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I'm using boost::program_options to read the users' input from the command line argument. It works very nicely and allows me to output helpful usage messages and validate input properly. However, by default long option names must come after a double-dash for example --my_long_option and short options come after a single dash and must be a single character, example; -m.

Is there a way to either...

  • Allow long options after a single -?
  • Allow short options to have more than one character?

Thus allowing me to have command lines which looks like

./a.out -myopt1 foo -myopt2 bar

The two possibilities should have the same effect though from a programming point of view the first would be better. I had a look at boost::program_options::command_line_style but it doesn't look like it can do what I need.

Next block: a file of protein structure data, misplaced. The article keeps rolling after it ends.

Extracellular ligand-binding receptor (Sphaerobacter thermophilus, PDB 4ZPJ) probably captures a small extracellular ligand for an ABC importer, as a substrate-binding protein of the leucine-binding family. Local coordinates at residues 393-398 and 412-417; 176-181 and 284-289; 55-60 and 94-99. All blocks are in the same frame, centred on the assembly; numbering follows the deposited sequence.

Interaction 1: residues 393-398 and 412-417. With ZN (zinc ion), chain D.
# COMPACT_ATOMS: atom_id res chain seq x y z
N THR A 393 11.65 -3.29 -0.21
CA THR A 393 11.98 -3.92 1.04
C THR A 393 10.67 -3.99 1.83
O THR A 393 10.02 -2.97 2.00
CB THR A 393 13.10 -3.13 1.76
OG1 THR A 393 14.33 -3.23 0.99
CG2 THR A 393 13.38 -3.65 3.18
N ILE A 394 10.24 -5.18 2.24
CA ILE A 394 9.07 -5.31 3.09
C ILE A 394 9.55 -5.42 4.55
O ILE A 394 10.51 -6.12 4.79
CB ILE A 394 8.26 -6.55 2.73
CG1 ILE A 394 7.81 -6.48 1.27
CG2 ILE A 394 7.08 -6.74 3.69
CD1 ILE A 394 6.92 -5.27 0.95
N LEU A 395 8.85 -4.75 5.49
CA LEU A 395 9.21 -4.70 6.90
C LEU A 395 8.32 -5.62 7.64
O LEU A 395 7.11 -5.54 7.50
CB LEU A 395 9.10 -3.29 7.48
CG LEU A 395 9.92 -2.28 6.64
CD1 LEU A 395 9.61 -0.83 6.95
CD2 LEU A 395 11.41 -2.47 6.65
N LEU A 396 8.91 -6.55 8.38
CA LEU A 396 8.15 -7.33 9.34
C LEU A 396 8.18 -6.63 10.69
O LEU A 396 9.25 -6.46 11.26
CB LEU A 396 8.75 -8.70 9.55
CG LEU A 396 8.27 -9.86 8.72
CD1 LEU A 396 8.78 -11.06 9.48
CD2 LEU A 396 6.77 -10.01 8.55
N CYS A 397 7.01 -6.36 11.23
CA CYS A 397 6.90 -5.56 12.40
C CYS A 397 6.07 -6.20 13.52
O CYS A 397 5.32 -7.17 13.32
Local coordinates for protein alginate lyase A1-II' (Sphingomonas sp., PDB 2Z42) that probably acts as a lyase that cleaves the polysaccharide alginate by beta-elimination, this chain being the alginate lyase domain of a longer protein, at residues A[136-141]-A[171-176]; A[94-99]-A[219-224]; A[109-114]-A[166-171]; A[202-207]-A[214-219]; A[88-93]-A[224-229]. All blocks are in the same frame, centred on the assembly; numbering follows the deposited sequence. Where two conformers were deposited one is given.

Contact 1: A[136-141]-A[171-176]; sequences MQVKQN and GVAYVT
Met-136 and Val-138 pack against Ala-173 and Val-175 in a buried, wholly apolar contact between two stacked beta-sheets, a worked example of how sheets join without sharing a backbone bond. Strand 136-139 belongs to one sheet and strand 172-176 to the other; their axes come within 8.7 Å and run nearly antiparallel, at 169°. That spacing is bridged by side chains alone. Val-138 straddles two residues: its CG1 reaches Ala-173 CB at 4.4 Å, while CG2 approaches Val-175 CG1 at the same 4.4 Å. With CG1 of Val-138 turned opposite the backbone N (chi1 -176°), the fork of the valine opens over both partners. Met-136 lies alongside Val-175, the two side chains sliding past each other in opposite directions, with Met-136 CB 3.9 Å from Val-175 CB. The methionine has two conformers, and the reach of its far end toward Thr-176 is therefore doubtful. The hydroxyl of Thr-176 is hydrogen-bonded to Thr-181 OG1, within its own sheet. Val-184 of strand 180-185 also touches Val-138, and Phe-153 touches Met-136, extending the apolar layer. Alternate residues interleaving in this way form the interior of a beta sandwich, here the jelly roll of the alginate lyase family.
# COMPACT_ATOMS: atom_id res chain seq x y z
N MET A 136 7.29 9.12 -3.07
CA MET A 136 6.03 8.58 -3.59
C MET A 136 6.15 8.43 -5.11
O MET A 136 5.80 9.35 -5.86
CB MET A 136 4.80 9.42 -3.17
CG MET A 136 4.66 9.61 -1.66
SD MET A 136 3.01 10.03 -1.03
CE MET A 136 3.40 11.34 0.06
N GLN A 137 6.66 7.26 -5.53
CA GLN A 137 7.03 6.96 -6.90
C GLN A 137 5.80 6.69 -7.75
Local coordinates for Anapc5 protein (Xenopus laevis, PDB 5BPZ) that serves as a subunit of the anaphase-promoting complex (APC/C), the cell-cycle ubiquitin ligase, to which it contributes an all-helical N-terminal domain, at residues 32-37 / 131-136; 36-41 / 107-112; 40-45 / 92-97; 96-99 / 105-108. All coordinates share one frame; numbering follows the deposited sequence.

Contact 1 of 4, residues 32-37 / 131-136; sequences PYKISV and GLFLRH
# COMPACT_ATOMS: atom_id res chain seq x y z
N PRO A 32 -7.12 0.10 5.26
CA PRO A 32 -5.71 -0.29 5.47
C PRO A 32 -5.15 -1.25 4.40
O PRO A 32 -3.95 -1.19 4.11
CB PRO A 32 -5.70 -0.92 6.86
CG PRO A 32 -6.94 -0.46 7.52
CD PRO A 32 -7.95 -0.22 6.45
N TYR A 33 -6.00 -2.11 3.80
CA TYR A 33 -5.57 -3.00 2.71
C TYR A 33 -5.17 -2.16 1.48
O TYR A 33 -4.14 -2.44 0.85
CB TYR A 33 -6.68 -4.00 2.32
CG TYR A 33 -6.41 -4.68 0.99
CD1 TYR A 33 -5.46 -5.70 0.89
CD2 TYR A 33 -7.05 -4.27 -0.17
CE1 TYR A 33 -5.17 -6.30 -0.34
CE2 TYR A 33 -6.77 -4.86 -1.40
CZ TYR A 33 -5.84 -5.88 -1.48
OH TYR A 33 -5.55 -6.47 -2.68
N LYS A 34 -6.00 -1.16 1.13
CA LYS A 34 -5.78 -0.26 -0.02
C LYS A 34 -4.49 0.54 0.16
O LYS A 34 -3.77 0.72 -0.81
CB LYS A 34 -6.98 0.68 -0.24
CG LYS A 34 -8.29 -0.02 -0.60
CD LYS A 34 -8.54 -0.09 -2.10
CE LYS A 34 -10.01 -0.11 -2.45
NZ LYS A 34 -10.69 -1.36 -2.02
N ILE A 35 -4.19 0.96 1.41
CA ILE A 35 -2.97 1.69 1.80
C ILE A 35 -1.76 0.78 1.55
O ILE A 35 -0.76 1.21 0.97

Thanks

Edit: Further to accepted answer below to get it to use that style one must add the following code (following the naming convention of the boost docs)

po::store(
    po::command_line_parser(ac,av)
        .options(desc)
        .style(
            po::command_line_style::unix_style
          | po::command_line_style::allow_long_disguise)
        .run(),
    vm);
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Yes pretty much duplicate but the answer given there is not quite correct. It's not hard to work out what the solution is based on that but I've added it here for completeness. –  Dan Aug 30 '11 at 9:23

1 Answer 1

up vote 15 down vote accepted

Short options by definition have just one character. If they had more, they'd be long options.

To allow long options to start with a single dash, include the allow_long_disguise command-line style, as described on the documentation page you linked to:

It's possible to introduce long options by the same character as short options, see allow_long_disguise.

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4  
Oh dear, I swear that wasn't there when I looked. Not enough Coffee obviously. I'll try it out tomorrow when I get a chance. Thanks. –  Dan Aug 29 '11 at 18:22
1  
This seems to be the best solution, although there are a few caveats to be aware of. An unknown argument "-myopt1" will trigger the exception message "unknown option -m". Also the autogenerated help text will still show "--myopt2". –  Drew Dormann Jun 22 '12 at 15:20

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